The X-PC, A Stylish Re-Imagining Of An Old Laptop

There’s one certainty wherever schoolchildren come into contact with computers: the hardware will inevitably emerge worse for the encounter. The school laptops managed by [Neil Lambert] certainly suffered, losing keys and power supplies aplenty. Faced with a pile of broken machines, he came up with the X-PC, a stylish all-in-one desktop computer built around the innards of a laptop.

Inside a modern laptop there is surprisingly little in the way of parts, now that removable media drives are largely a thing of the past and once the battery has been removed from the equation. When the keyboard and trackpad are subtracted and replaced with USB equivalents the inner workings are reduced to a relatively compact motherboard and hard drive alongside the screen.

The screen is encased in a lasercut frame that also mounts the motherboard. It includes a lasercut cover that folds over the top in a living hinge to create an A-frame case that also holds the power supply. As an extra bonus the centre of the A provides handy storage for a keyboard.

Most of us will have encountered enough older laptops with broken parts to recognise the value in this build, seeing how it can transform junk into a useful machine. This certainly isn’t the first time we’ve seen someone try a similar build.

24 thoughts on “The X-PC, A Stylish Re-Imagining Of An Old Laptop

  1. Considering how strapped for cash most school boards are this is a great idea. Buy a load of injection molded cases from China and get senior High School computer students to rebuild busted laptops for Elementary Schools, win-win.

  2. This doesn’t seem terribly scalable: the system depends on a particular set of parts, which means sourcing these from some small set of acceptable laptops.
    I think the new standard educational computer may be Raspberry Pi 400, issued with a monitor. Power supplies and monitors are just replaced when they break, without having to tear anything apart, and for keyboard parts you just get the Pi keyboards. Sure, mice can still go missing, but they are super cheap.

      1. Also, maybe “scale” wasn’t the right word, but my point is, laptops change models every few years, making it increasingly difficult to find compatible replacement parts, or even whole machines to scavenge parts from. Raspberry Pi Foundation still has stock of their oldest products.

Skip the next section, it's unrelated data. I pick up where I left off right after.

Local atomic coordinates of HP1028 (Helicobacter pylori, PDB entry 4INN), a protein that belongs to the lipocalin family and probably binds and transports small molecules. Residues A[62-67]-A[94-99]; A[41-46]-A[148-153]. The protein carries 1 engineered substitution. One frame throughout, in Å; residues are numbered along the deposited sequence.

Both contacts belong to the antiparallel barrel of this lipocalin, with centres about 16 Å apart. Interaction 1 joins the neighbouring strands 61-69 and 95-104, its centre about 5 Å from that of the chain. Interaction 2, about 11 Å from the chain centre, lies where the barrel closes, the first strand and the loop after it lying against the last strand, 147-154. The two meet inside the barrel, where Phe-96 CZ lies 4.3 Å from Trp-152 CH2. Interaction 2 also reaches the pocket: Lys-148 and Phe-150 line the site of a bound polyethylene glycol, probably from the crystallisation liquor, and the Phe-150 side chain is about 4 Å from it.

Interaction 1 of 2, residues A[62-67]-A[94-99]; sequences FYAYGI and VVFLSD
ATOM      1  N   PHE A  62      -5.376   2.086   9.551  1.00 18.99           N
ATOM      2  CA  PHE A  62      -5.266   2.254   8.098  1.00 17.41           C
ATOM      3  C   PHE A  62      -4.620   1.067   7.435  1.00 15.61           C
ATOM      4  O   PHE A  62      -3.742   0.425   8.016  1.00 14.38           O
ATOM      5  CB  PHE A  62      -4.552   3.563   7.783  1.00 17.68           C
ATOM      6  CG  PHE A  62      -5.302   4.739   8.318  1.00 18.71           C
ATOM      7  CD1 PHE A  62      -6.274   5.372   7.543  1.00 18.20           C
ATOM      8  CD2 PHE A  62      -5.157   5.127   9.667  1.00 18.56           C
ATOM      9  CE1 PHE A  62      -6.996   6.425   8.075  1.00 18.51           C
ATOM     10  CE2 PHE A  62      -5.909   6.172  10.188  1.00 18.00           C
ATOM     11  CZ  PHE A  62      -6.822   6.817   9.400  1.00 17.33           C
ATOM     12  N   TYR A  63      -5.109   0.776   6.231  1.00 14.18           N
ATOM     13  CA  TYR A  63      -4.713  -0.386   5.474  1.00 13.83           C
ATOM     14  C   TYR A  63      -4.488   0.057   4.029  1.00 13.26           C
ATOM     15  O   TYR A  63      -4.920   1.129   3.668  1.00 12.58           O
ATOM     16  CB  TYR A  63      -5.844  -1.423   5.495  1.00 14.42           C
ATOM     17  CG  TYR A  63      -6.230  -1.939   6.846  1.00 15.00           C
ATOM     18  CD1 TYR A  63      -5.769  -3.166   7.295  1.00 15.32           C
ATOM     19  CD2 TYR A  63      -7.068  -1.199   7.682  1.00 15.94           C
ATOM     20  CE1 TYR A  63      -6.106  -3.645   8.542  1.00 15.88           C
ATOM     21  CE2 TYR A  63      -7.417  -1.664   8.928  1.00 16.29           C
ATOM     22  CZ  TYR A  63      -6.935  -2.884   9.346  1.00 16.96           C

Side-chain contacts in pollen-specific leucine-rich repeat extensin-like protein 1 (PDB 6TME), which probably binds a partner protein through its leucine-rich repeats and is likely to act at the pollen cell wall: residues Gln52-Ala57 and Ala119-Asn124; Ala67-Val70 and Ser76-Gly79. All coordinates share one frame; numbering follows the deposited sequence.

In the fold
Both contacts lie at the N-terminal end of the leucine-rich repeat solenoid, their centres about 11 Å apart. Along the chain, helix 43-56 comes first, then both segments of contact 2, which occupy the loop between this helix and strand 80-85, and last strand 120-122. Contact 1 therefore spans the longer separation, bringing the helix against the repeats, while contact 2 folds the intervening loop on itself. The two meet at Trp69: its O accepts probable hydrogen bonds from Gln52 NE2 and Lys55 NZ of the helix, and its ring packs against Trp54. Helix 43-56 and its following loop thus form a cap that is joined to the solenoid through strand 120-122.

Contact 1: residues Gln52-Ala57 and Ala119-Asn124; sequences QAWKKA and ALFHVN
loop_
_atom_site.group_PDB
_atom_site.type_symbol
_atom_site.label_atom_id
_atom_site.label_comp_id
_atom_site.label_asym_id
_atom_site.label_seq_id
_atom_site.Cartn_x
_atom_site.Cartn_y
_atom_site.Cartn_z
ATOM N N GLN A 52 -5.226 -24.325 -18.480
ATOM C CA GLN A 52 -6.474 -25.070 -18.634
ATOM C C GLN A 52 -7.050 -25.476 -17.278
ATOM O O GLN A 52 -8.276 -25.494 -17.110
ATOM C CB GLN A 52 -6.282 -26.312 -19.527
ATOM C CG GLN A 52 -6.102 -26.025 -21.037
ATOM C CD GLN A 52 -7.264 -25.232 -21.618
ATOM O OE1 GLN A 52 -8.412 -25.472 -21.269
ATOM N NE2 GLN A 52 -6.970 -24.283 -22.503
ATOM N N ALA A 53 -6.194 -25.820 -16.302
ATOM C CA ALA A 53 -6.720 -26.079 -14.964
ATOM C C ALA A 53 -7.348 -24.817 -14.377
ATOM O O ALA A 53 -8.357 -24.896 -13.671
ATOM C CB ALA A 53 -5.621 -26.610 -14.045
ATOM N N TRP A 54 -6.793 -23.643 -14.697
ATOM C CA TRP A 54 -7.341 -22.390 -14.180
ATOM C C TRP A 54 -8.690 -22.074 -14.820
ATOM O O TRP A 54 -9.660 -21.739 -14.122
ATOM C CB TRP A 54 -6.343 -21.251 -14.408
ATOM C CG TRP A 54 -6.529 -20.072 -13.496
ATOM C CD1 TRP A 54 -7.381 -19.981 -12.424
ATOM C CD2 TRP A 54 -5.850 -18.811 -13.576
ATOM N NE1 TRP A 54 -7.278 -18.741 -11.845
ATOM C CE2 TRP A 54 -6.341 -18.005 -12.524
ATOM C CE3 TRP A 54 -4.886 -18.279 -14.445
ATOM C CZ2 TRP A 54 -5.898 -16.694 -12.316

And one more thing: phrases like “the most baseless criticism” are the laziest form of criticism, since they don’t say WHAT they are talking about. As I’m doing here – note that I’m not just slapping you; I’m telling you HOW your criticism was lazy. You scoff at my calling the set of models “small”, but don’t counter it with any facts, or even speculation or logical argument. And I assume from context that “classic” is not a compliment. So what is your specific criticism against suggesting an RPi as a better alternative? And finally, you say I “insist” on doing it with an RPi. I don’t see how I insisted anything. I suggested another approach that I believe would be more effective.

        Very poor work. I expect better.

    1. Pi400 is great, but it runs Linux. That’s a problem because a lot of niche built education software only runs in Windows. Yes, wine could fix that–but that requires someone at the school with the technical knowledge which can manage that type of system. Totally doable, just not a solution that fits everyone’s situation. Also, pi400 is kind of not easy to get, due to the fact that hardware hackers are scooping them up. I like the idea though, maybe with enough interest, and Microsoft going to ARM, we could get some good translation api framework to get x86 apps running smoothly.

      1. Well Pi is great because it runs linux :-D